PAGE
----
Romans 8:9, 11-13
Reminiscent of the thought and expression of John's Gospel, today's sublime message from the Gospel of Matthew reveals Jesus' unique relationship as Son to the Father. As Son, Jesus has complete knowledge of the Father and it is in this confidence that He discloses His Father's primary objects of affection – His “favorites”.
Is it permissible that God is partial? Is He not just and fair? Who then are His “favorites” and why? God's preference is made known in ancient Jewish law (Deut 10:18, 24:15, 27:19) and in the prophetic books of the Old Testament (Am 5:7-17, 8:4-14; Mi 2; Is 1:17, 3:14, 5:8, 11:4; Jer 22:16; Zec 7:9-10). God favors the “little ones” (Mt 11:25) – the orphans, the widows, the aliens and the poor – the “powerless” in the lowest strata of the society whom Jesus also praises in the beatitudes (Mt 5:3-6). It is exactly in this respect that God demonstrates His justice and fairness; for these are the anawim (Hebrew word for those who are bowed down) whom, unable to do or obtain anything for themselves, depend totally on God with childlike faith and simplicity.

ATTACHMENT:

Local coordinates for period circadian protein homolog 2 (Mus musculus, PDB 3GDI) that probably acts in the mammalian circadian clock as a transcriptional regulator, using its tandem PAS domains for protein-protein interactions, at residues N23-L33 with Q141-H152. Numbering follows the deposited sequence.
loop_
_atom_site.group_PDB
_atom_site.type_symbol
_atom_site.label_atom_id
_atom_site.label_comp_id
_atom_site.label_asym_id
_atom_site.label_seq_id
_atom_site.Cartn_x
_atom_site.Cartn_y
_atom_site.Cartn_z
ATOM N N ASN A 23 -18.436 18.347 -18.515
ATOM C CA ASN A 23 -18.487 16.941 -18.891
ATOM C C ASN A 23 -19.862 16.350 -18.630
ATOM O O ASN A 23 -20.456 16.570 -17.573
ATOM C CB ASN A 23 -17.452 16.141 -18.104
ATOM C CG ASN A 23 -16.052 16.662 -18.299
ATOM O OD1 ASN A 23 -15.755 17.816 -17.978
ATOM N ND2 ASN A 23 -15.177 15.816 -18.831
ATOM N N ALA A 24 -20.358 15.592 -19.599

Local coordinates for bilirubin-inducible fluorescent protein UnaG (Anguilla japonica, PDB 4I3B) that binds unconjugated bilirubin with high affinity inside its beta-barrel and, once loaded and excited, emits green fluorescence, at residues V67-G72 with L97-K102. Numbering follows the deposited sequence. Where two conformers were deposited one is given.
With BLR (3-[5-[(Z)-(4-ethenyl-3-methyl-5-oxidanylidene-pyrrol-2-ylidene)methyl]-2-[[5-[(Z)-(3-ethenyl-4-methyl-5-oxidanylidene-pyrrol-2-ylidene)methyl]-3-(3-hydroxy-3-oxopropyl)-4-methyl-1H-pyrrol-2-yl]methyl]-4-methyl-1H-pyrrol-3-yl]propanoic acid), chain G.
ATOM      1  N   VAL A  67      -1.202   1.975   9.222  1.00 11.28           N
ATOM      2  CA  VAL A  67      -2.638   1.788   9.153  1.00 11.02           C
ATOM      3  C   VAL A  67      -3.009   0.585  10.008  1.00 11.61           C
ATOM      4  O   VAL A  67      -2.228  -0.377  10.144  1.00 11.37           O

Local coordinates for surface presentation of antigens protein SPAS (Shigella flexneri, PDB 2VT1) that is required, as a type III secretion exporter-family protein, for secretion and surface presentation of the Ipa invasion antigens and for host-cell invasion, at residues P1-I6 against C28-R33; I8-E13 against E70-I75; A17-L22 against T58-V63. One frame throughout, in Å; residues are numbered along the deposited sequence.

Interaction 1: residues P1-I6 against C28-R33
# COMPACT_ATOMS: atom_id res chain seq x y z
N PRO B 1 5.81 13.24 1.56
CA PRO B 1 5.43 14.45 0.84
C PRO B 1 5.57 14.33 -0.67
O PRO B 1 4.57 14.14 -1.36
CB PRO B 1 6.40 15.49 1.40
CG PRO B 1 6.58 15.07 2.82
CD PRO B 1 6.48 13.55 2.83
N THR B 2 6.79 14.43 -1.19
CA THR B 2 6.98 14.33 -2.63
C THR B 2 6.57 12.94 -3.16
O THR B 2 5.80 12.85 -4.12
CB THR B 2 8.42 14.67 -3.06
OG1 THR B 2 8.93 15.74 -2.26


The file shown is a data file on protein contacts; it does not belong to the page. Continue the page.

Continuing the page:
Jesus the Son is God the Father's anawim. Not only is He poor and stands with the poor (rf 2 Cor 8:9; Lk 6:20-21, 14:12-14; Mt 25:34-40), He even “emptied Himself, taking the form of a slave. . . He humbled Himself, becoming obedient to death, even death on the cross” (Phil 2:7-8). Jesus' kenosis (self emptying) means that He voluntarily deprives Himself to become poor and freely chooses to enter into the “powerless” class of the anawim, making Himself at one with them (CCC 460). Unlike the scribes and the Pharisees who load people with onerous observance of the laws, Jesus issues them a heartwarming invitation and shows solidarity with those burdened by life's struggles and troubles.
It is in this regard that Jesus encourages people to take up “His yoke”. What makes Jesus' yoke easy and His burden light is, as He says, the meekness and humility of the heart (Mt 11:29). Pope Benedict XVI in his General Audience Feb 15, 2006 said: “the spirituality of the biblical anawim, that is, of those faithful who not only recognize themselves as poor in the detachment from all idolatry of riches and power, but also in the profound humility of a heart emptied of the temptation to pride and open to the bursting in of the divine saving grace.”
Though we are not living under the weight of the Mosaic law as the ancient Jews, yet the weight of sins is equally heavy on us. When we willingly become the anawim – in humility, obedience and trust – we will be God's “favorites” and Jesus will stand with us as He did with the anawim in His time. He will provide us with strength and ability to come out from the crushing load of sins. He will lead us to freedom and rest, a new covenantal rest of faith and love where joy and peace will surely far outweigh the weight of the yoke.